Ex-RAF flier Drew Steele doesn’t need a 25th anniversary card to remind him of the first Gulf War . . . it is with him every day.
The 56-year-old from Heron’s Reach, Blackpool suffers from a chronic kidney disorder which doctors say could be life-limiting and which Drew believes stems from the course of inoculations all forces endured before they were deployed to the desert.
“I had the full cocktail of drugs and it knocked me out for more or less 24 hours,” he recalled. “But on top of that I was up in Kuwait operating in all the oil smoke where day could turn into night in a matter of seconds and you couldn’t see your hand in front of your face.
“Within a year of coming back I was diagnosed and I’ve been living with it ever since.”
While many veterans of the 1990/91 conflict have sought recompense for Gulf War Syndrome, Drew refuses to play the blame game.
“I am not complaining because I signed up to whatever was going to happen,” he said at BAE Systems in Warton where he now works on the development of unmanned aircraft.
Maybe if we had carried on to Baghdad and finished the job there, we would have been remembered
“What I’ve got is just a consequence of war.
“A specialist told me it would be life-limiting and probably be the death of me eventually. I am on constant drug treatment, but it doesn’t stop me working and I’m not disabled.
“I am completely happy to tolerate it because I went into it with my eyes open.
And if they asked me to go again I would.”
Around a third of the 700,000 US troops who served are said to be affected. It is estimated 33,000 UK troops are suffering from illness as a result of the Gulf War.
Drew was posted to Oman in the build-up to hostilities and then moved to Saudi Arabia and finally Kuwait as the invading Iraqi forces were driven out. He worked on Nimrod surveillance as an ops officer and went on sorties to pinpoint enemy radar positions and Iraqi mines.
“I live in Blackpool and I’m used to the fireworks championships every year,” he said. “Well one night in the very north of the Gulf it was just like that as the attacks were going in and the sky was lighting up.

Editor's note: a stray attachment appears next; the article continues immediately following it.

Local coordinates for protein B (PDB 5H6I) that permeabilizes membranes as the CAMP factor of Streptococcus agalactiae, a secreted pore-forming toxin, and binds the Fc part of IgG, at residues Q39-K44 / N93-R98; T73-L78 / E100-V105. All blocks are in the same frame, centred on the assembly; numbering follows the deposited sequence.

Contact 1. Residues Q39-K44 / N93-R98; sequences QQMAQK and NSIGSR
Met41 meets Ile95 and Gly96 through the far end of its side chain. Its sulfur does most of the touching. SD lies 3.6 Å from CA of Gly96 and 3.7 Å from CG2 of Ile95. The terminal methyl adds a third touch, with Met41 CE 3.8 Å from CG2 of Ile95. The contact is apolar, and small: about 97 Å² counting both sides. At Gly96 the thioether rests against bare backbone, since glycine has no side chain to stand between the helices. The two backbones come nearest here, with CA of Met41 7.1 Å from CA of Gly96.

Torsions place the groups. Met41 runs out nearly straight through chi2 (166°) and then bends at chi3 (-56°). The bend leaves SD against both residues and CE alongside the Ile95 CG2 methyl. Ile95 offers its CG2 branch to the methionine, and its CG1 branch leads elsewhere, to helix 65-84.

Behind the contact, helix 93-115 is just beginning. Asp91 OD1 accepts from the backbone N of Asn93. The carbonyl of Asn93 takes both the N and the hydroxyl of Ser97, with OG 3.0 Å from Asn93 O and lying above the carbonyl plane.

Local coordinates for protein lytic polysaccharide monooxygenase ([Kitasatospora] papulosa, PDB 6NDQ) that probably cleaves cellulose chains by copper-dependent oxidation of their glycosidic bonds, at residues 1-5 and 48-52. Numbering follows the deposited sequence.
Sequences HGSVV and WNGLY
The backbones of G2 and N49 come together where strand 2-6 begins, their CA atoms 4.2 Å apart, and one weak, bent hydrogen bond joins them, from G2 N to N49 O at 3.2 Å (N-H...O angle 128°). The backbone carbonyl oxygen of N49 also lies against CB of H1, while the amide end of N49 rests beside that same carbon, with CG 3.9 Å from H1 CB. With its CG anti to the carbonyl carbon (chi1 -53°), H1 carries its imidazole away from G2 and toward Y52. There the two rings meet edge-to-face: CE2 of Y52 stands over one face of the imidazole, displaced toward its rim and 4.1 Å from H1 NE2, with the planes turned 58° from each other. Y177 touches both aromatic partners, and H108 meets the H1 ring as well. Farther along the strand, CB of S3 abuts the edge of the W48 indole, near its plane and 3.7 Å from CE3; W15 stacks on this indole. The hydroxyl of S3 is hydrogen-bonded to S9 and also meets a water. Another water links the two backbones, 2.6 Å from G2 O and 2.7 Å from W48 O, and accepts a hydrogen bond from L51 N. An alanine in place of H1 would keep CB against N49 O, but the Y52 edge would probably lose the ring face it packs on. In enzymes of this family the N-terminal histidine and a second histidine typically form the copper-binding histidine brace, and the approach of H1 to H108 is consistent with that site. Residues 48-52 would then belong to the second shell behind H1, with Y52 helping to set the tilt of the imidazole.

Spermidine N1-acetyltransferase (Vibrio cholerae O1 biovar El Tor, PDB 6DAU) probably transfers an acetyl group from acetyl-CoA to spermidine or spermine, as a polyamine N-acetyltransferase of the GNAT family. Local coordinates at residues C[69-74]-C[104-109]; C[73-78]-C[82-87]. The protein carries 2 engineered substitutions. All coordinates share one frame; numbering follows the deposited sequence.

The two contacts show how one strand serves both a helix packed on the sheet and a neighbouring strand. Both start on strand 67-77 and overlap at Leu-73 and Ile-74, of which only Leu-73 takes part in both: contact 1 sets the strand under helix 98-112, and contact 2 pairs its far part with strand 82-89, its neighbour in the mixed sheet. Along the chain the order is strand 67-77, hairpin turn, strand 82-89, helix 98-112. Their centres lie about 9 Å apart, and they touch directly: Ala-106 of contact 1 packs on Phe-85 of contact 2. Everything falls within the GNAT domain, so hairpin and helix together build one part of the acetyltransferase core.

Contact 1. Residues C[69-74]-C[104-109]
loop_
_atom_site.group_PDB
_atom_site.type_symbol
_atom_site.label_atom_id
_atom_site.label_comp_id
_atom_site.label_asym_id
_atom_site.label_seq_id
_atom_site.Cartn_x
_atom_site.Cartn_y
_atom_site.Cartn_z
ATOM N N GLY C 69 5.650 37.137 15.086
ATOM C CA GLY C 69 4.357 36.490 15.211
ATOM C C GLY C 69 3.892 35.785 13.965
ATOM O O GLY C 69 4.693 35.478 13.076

“As soon as the button was pressed for the ground troops to go in it was staggering how quickly it all happened.
“When I was in Kuwait City hearing the gunshots going off, none of them were probably aimed at me, but you don’t know that at the time. I suspect in reality I wasn’t in mortal danger.
“I guess we all want to know how we will react to the fear of being in those situations and I’m lucky to have found out how I reacted. I also saw that, while we are all for Queen and country, the driving motivation of troops is not to let their mates down on either side of them.
“I’ve got to say I was fairly flabbergasted when I heard President Bush ordered a stop. Clearly there was still work to be done. But it’s not up to us, we’re just there to do the politicians’ bidding.”
Drew, who left the RAF to join BAE in 2007, was in Kuwait City when it was liberated.
“Seeing the gratitude of the people was absolutely staggering. They couldn’t find the words to thank us enough. I was very proud we did it.”
Just 100 hours of fighting, but aftermath still raw
It was one of the shortest wars in history, with just 100 hours of ground fighting in total.
Yet the aftermath of the first Gulf War is still being felt, 25 years after it ended.